A majority of youth will experiment with alcohol, tobacco, and illicit substances. It is not unusual for adolescents and teens to use substances for a majority of reasons, but it is important to recognize when it may become problematic and lead to substance abuse and addiction. Parents who abuse or misuse drugs and alcohol have significant impacts and implications on children in their care. Children who come from families, where there is addiction, have often experienced chaos and unpredictable lives. As a result, there are usually feelings associated with shame, guilt, and self-blame.
Children will be educated about alcohol and drug use from a number of different sources including friends, school, and the media. However, the most important point to keep in mind is that drug education and information about substance abuse begins at home. Parents are a child’s prime educator – what you say and do as a parent will greatly influence how your child understands alcohol and drug use.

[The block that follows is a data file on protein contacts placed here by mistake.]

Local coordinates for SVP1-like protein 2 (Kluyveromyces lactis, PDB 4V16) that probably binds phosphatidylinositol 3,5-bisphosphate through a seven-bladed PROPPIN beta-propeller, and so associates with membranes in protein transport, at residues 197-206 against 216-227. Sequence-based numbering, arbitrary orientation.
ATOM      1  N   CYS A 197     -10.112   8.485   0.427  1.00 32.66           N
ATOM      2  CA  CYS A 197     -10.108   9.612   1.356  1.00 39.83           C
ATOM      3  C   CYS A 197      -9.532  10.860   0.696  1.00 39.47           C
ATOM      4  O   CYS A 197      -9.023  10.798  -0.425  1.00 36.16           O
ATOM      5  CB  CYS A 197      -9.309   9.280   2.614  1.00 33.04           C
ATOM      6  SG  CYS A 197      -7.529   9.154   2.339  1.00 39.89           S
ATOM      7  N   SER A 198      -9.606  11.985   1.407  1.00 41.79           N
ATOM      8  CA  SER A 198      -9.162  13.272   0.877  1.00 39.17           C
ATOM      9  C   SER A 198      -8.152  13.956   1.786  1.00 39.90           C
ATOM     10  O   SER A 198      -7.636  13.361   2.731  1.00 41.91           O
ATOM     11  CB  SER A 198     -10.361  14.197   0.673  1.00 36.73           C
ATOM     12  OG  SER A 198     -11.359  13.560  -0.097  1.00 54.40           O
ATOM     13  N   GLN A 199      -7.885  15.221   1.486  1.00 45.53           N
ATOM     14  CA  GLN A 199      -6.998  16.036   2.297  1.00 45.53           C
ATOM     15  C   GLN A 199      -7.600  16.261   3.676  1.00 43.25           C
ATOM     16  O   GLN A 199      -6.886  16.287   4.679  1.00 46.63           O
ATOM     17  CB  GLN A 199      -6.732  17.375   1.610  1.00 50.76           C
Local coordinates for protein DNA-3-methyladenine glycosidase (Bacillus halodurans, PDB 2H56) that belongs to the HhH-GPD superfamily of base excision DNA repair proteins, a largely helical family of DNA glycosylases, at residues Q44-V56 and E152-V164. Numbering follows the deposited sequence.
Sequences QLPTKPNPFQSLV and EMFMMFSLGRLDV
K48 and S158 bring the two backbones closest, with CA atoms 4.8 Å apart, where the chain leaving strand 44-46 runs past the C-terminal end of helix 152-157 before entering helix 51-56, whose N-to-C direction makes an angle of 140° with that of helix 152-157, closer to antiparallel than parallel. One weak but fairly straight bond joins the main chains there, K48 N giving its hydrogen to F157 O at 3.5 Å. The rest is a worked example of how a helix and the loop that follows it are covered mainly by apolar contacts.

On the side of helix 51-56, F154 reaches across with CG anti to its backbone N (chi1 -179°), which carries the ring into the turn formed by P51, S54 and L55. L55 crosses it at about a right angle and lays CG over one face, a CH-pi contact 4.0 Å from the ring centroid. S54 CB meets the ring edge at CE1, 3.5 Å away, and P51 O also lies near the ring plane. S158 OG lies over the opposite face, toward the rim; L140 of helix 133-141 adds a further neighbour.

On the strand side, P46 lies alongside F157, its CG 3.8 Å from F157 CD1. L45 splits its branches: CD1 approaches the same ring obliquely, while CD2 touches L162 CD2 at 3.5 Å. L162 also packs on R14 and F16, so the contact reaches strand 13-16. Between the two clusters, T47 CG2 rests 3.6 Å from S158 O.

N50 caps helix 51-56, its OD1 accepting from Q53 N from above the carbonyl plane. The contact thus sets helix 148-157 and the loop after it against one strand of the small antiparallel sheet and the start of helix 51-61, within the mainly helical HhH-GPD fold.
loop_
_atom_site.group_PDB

The first few years in a child’s life are extremely formative. Self-esteem, value and belief systems, and the skills needed to prevent misuse of alcohol and drugs are easier to instill in a young child. However, with patience and open communication, these traits and this knowledge base can be modeled and taught well into the later years of childhood and beginning of adolescence. It is never too late to discuss some of these challenging topics.
Young children in particular are curious beings. They should be encouraged to ask questions and children should know that they are being heard and understood. Clear, direct, concise and honest answers are considered best. There is an age-appropriate way to discuss even difficult issues and topics with children. Additionally, children and even adolescents are always watching the adults around them. Keep in mind that your actions and behaviours will influence what they learn is acceptable.
It is not easy to have conversations about substance use but following these tips will provide for a good start: